SAN FRANCISCO—Intel Corp. will raise the curtain Tuesday (Sept. 13) on its annual developer event here, which is expected to feature a more detailed look at its forthcoming 22-nm devices featuring tri-gate 3-D transistor technology and further description of Ultrabooks, Intel's early-stage concept of a category of slim, low power laptops.
The evolution of cloud-based services, the acceleration of the roadmap for Intel's Atom SoC and the detailing by one of Intel's chief technology officer of the latest advances in research around multi-core and many-core technologies are also expected to be highlights of IDF 2011, which runs through Thursday.
In May, Intel initially described its 22-nm process technology, with a surprise twist—the long awaited 3-D transistor design, dubbed tri-gate, that Intel has been developing since at least 2002. This week, Intel is expected to provide more detail about its first 22-nm chips, based on the Ivy Bridge architecture, expected to be in high-volume production by the end of the year.
According to Steven Smith, a vice president and director of netbook and tablet development and enabling at Intel, the firm will provide more technical details on the 22-nm the microarchitecture and process technology, as well as further discussion of the end-consumer benefits of the technology, which promises the potential to reduce power consumption by more than 50 percent compared to Intel's 32-nm processors. Intel will also talk about what it sees as its competitive advantages as an integrated device maker vis-à-vis fabless and fab-lite competitors, Smith said.
On Tuesday, Mark Bohr, an Intel senior Fellow and director of the Technology and Manufacturing Group within Intel, will give a "Technology Insight" presentation on Intel's 22-nm tri-gate transistors, with emphasis on how the technology will provide power-saving advantages for products ranging from high-performance servers to low-power smartphones,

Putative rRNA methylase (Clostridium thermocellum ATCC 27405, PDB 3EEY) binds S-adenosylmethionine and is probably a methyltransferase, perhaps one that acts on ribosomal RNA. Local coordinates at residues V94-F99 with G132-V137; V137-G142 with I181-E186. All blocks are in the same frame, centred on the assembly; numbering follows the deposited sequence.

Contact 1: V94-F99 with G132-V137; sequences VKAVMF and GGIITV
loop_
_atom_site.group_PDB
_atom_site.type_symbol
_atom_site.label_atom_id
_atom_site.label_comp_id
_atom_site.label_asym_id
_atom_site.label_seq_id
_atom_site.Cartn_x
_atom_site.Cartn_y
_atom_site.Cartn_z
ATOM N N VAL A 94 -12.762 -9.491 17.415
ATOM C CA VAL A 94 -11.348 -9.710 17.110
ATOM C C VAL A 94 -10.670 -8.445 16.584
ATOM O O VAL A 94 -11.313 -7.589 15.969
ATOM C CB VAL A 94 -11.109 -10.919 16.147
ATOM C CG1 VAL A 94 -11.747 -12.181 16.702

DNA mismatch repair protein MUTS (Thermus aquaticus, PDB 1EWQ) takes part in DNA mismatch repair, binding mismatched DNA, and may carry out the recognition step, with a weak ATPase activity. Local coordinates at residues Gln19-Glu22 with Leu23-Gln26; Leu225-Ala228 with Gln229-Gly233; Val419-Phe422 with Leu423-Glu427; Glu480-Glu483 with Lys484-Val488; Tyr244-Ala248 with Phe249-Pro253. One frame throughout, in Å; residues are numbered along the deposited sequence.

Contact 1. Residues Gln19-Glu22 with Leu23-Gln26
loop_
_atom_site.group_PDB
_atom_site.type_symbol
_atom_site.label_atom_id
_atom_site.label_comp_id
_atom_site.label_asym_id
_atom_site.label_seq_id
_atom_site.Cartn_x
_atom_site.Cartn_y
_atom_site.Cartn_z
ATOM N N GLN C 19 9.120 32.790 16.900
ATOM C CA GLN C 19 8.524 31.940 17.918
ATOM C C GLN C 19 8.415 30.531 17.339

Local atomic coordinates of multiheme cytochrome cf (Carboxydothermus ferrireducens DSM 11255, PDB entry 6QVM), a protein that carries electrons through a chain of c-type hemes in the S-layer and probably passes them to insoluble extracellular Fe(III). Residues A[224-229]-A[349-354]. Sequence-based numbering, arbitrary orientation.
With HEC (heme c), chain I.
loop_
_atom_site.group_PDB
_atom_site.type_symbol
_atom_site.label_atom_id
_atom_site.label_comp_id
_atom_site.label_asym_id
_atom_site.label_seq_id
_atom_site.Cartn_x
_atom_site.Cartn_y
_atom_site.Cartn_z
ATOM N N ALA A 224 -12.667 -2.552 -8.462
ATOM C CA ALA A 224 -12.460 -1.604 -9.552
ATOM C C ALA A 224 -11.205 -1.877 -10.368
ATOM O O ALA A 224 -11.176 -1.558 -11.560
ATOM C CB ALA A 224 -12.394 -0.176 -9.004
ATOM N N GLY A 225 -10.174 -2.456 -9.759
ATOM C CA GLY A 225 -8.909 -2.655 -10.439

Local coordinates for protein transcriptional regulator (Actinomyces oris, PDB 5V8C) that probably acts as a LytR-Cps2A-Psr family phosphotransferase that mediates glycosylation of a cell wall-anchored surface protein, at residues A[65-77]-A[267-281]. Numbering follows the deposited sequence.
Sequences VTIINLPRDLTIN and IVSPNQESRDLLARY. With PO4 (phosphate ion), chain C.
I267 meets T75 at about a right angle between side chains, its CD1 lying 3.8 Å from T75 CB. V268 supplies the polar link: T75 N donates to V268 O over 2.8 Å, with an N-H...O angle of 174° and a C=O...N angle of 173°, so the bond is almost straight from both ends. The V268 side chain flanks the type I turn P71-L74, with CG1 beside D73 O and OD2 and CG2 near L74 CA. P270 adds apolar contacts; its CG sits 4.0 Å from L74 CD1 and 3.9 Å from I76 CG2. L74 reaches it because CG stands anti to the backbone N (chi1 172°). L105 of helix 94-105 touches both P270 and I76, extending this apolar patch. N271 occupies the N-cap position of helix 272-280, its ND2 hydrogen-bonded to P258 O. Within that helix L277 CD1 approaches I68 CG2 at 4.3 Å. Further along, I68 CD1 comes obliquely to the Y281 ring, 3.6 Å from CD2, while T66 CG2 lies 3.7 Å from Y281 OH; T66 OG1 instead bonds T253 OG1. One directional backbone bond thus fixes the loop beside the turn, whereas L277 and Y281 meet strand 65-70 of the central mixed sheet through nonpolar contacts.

Later Tuesday, Varghese George, Senior Principal Engineer and chief architect of the Ivy Bridge interconnect and integration team, and Thomas Piazza, an Intel senior Fellow and director of graphics architecture for the Intel Architecture Group, will delivera separate presentation on the Ivy Bridge microarchitecture. The presentation will examine some key elements of the Ivy Bridge design and detail how Intel's 22-nm process technology made them possible, according to the IDF agenda.
Nice article, Dylan. Looks like you are making your love for Intel clear by saying, "He'll likely also look to sow seeds of doubt about the potential for ARM-based processors to take market share from Intel its core PC processor". LOL.
Intel needs a big move over the ARM products and hope they can pull this off after a slow entry with other releases over the last several years. Would prefer to have a low power solution with strong performance vs. the current product on the market. In addition, backing by a strong company (Intel) versus the splintered ARM companies to bring another leg of competition would be great for the consumer and business markets! Best of Luck Intel...make a big splash
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